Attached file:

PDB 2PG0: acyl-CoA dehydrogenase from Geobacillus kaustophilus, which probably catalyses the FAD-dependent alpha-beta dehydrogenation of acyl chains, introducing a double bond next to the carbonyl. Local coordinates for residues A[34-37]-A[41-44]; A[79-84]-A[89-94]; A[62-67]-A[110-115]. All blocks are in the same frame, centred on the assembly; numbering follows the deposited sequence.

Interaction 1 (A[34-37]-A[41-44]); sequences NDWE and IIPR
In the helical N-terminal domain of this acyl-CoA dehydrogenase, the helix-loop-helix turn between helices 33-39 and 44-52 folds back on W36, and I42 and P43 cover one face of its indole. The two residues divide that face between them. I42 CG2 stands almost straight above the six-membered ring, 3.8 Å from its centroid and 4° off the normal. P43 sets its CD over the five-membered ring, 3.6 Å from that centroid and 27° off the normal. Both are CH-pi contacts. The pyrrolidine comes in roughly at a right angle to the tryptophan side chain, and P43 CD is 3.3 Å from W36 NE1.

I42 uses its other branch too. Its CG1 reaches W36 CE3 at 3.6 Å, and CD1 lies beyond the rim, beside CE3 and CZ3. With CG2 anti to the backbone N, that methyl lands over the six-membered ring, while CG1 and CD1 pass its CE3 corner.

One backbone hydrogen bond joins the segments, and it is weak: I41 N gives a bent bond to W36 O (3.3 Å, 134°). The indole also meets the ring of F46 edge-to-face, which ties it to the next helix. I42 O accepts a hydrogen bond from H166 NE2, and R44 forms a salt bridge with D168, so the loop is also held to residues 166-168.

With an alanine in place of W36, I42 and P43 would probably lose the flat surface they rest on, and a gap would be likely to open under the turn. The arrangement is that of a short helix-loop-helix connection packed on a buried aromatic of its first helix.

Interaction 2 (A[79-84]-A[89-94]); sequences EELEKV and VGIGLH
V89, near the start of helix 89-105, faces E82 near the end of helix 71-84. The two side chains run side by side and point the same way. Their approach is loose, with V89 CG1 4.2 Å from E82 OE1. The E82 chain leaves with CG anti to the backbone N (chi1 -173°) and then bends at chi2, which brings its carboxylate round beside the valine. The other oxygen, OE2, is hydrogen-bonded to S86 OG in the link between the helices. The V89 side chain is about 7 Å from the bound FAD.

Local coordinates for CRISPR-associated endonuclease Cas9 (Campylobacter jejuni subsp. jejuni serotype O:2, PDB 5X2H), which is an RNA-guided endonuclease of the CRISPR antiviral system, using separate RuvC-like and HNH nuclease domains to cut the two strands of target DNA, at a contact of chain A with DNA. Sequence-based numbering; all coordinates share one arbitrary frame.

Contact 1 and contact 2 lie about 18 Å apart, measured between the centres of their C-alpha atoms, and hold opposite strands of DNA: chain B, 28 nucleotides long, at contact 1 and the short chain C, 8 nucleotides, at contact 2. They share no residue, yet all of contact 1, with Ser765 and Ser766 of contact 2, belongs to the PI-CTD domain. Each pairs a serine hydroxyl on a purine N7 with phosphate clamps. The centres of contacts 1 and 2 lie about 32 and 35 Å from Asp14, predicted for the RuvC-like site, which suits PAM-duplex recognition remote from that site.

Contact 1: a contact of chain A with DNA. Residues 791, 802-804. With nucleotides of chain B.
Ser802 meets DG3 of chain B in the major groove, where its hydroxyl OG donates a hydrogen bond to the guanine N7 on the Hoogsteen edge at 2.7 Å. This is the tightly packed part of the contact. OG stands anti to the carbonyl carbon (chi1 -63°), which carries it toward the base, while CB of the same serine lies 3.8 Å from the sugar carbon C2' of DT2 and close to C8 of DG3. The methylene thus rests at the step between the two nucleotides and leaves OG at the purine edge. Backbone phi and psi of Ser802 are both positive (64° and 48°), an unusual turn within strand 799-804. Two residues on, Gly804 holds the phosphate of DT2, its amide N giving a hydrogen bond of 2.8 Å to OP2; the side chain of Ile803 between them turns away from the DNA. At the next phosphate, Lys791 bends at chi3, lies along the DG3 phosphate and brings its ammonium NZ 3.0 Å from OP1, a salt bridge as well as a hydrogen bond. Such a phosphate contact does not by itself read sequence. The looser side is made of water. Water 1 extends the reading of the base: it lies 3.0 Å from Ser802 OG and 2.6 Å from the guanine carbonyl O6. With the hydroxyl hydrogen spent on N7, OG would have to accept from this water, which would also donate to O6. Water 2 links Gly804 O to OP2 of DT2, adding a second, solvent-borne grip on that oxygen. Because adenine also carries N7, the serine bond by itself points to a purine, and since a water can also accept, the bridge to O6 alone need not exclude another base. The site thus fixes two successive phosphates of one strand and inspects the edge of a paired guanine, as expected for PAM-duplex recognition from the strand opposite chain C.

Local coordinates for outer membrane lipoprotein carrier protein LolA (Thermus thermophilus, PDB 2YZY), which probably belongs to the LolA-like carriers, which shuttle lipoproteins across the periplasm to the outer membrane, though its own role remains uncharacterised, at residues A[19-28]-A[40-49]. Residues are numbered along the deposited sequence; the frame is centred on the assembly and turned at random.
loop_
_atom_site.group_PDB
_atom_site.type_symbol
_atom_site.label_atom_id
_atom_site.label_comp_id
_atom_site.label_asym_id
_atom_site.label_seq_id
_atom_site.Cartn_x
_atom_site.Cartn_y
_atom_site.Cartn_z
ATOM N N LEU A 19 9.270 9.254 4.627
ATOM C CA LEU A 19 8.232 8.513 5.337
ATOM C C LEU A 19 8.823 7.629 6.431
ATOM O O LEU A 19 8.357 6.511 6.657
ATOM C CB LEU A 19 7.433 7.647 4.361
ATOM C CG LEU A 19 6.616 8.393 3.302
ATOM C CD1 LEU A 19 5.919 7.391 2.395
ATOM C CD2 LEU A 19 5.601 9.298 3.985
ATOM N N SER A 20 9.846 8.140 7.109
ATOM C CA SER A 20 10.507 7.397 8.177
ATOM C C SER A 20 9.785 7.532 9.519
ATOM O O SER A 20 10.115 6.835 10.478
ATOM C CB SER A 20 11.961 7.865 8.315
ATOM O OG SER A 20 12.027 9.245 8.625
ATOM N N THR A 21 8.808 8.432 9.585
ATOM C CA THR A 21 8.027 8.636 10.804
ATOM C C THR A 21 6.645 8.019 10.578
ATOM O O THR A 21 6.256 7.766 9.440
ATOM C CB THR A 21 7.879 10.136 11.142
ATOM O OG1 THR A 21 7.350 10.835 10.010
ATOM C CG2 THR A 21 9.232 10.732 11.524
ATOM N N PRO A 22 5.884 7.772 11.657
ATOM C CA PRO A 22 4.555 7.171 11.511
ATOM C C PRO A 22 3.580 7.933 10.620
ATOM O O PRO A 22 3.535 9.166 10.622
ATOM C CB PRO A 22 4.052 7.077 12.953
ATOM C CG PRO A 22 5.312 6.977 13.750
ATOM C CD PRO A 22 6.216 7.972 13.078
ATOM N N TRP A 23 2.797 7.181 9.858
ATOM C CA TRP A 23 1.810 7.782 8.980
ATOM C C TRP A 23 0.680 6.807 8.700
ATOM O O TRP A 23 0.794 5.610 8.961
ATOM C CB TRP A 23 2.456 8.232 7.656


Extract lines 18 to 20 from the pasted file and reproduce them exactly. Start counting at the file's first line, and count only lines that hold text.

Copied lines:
_atom_site.label_comp_id
_atom_site.label_asym_id
_atom_site.label_seq_id